- Communities can hold a larger ceremony after the COVID-19 pandemic ends to honour everyone who passed away during that time.
- Elders can work with family members to offer ceremonies during COVID-19. The family member at the service can make offerings, while the Elder does the ceremony in their home.
- After a funeral or service, community members can drive by the family’s house to acknowledge their loss and show support.
- If it is important to touch the deceased as part of ceremony, consult with Elders and traditional knowledge keepers on how to reduce your exposure as much as possible.
- Consider holding funerals outside where there is more space and better ventilation, though physical distancing rules should still be followed.
- Mourners should practice good hand hygiene and either bring hand sanitizer (where available) or frequently wash their hands (where possible).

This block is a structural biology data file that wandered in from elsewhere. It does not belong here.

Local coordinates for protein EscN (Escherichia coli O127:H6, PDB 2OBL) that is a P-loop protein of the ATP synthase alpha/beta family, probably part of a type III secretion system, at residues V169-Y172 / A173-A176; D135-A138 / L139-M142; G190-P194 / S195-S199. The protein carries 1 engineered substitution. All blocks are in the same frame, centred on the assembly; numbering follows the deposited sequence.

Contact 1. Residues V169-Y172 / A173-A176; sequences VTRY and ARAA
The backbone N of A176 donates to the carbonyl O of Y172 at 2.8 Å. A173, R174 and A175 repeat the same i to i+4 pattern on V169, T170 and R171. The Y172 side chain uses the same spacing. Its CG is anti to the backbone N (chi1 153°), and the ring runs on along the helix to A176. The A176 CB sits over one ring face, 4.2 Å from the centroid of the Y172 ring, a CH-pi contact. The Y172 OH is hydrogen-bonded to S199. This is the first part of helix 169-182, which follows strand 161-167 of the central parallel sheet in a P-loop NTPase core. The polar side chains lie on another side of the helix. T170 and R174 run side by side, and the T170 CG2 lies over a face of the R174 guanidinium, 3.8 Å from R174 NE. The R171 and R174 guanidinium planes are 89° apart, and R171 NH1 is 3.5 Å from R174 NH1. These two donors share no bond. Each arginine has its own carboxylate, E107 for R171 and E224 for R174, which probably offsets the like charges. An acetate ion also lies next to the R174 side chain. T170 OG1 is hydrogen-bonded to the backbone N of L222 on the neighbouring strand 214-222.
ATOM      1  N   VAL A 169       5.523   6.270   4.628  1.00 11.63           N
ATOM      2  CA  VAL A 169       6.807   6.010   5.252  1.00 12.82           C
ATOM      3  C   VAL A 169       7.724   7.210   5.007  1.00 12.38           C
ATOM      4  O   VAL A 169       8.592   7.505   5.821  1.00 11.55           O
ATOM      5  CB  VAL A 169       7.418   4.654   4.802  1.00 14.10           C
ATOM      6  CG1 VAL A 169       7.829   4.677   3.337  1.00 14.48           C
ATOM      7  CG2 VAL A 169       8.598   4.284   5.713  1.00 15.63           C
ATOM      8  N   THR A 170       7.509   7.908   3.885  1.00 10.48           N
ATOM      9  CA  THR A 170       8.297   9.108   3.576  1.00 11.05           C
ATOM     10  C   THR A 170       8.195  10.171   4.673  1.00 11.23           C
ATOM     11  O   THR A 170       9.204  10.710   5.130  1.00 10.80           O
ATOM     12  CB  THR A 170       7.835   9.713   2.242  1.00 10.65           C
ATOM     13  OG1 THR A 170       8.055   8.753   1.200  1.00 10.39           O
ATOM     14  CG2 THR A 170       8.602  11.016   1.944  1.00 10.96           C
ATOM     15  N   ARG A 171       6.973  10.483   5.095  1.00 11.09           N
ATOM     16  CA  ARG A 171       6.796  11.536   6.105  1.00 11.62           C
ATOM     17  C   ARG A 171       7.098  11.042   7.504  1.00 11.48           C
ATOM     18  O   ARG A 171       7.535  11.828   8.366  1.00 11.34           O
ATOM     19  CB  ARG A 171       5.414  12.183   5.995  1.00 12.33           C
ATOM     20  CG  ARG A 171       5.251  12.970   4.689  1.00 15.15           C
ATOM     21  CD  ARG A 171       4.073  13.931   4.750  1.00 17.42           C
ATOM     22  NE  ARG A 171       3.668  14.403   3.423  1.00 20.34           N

Safe Practices around the Deceased – Death from COVID-19
- Doctors and researchers do not know enough about COVID-19 to know how long the deceased remains infectious.
- Until we know more about COVID-19, the recommendation is to treat the deceased as if they are still infectious and take all reasonable precautions.
- The owner or driver of any vehicle used to transport the deceased should be informed that the deceased is suspected or confirmed to be infected with COVID-19. The vehicle should be disinfected afterwards.
- A deceased person suspected or confirmed to have COVID-19 should be placed in a body bag before transportation, and a disinfectant applied to the outside of the bag.
who will be handling the deceased’s body should follow best practices to reduce
- Practice proper hand hygiene before and after contact with the deceased.
- Avoid any unnecessary movement of the deceased that may expel air from their lungs.
- Wear appropriate PPE while handling the deceased.
- ISC-FNIHB PPE requirements for care of the deceased, as of May 4, 2020: gown, gloves, face shield, and surgical mask.
- Clean and disinfect all surfaces after they are finished handling the deceased.
- Dispose or disinfect any equipment or supplies used during this time.
- At the service, families should not touch the body of a person who has died from COVID-19 and should maintain at least 2 metres (6 feet) of distance between themselves and the deceased.